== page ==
So, on one hand you have institutions, including most of the private schools and universities, particularly those that are deemed to be very brilliant and have immense resources. Then on the other hand you have the experience of students in terms of surveillance, in terms of micro aggressions, in terms of exclusion, in terms of marginalisation, in terms of their knowledge being deemed inferior.For example, if you take Islam as an epistemology, as a form of knowledge in and of itself, that is something in western academic spaces, is deemed to be completely, unintelligible and inferior and that if you are a practicing Muslim, or visibly Muslim person in academia, by default you are seen to be unintelligent, backward, uncivilised, etc.
Additionally, these same tropes that are ideologically present in our curricula then have psychological impacts – and sometimes physical impacts – on those studying, and I think the burden of that is felt in many different ways, for example the feeling, the need to always prove yourself, to always work harder, all of those things.
The Role of the Artist in Disruptive Storytelling
Yes, I think responsible story telling is really important. I think that art plays a really big role in changing and challenging society, and I think that is because artists can often hold the mirror up to society, and I think that is often the feedback I get when people approach me. They say that this resonates with them, that this is something they have felt, and they feel that I have been able to articulate, and Alhamdulillah, I see it as a blessing. But I don’t see it as something particularly novel, and in fact, I think it is really interesting, the feeling people have when they feel that something resonates with them.
I think, that tells you what really responsible storytelling is about – harnessing narratives that may be widely felt but are not widely told, and the way that I see my work is that, it exists to interrupt the mainstream narratives that exist, whether they are about Muslims, about race, about the history of this country or anything else.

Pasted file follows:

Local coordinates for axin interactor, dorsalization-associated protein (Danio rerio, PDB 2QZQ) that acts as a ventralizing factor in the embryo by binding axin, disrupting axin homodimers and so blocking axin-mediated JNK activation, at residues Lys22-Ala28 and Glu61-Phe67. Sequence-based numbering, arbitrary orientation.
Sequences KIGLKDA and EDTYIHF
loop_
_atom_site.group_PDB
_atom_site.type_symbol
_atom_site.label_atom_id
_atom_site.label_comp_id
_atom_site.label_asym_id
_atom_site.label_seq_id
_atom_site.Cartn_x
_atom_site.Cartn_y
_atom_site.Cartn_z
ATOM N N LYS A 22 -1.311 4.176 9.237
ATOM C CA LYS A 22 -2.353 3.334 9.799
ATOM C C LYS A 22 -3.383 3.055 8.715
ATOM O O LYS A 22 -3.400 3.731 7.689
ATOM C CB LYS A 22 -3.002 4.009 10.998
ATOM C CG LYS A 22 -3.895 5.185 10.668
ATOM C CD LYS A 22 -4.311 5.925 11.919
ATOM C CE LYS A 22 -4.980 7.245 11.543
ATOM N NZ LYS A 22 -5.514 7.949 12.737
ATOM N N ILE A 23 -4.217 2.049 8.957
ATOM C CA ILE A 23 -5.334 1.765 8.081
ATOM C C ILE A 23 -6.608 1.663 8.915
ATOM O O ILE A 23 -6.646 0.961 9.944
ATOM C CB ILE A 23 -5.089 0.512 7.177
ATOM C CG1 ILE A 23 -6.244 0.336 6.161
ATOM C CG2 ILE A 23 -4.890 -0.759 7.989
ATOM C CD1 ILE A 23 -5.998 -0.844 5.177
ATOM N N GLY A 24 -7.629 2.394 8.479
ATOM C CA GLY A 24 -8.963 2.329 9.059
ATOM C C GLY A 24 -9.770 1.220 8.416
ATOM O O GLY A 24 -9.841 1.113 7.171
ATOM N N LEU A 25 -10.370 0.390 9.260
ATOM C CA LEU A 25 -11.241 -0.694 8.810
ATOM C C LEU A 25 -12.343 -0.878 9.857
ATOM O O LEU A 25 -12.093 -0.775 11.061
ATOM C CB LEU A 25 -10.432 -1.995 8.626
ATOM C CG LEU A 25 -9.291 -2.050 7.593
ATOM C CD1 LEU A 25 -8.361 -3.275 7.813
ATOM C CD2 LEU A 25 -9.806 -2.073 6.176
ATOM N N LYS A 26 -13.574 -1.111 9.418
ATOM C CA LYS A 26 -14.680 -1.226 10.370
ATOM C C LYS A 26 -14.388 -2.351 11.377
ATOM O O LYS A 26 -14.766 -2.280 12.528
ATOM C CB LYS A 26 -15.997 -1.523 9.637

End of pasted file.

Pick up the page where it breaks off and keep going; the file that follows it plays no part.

I think you have to remember that not only the tools of production, but tools of ideological production are largely owned by the same people who own the means of capital production – I’m talking about the news media, politicians, who create stories through peddling different narratives, TV, films, all those things. These are industries, even publishing, and so I think that where you have the capacity to exist outside of those mainstream narrative making machines that actually are beholden to fulfil the needs of their investors and to make profit, I would say actually in a way it is a responsibility. But it’s also the responsibility that you have because of the freedom that you have, that you are not tied to those things.
So I think that’s what it’s all about – enabling people to ask questions that perhaps they wouldn’t ask otherwise, simply because, we don’t question things that seem natural and normal to us, like racism that’s just part and parcel of society, dehumanizing people, that’s just part and parcel of the way we talk about people. Even disrupting just simple media myths is a really easy and powerful thing you can do, and I think it all challenges discrimination because you can’t hold power accountable as a normal person but you certainly can call it to account, and you certainly can speak truth about it and I think that’s really important. We look at the history of Islam – poetry has always been used to express, even in the time of the Sahaba, and the Prophet (SAW),
We know that at times the he would ask certain Companions to essentially call tribes to Islam by using powerful and beautiful speech or writing. So,
I think that perhaps Allah has also made poetry in particular, or speech of a specific kind, something that resonates with people’s hearts in a way that I think is really unique.
On Making the World a Better Place for Muslim Women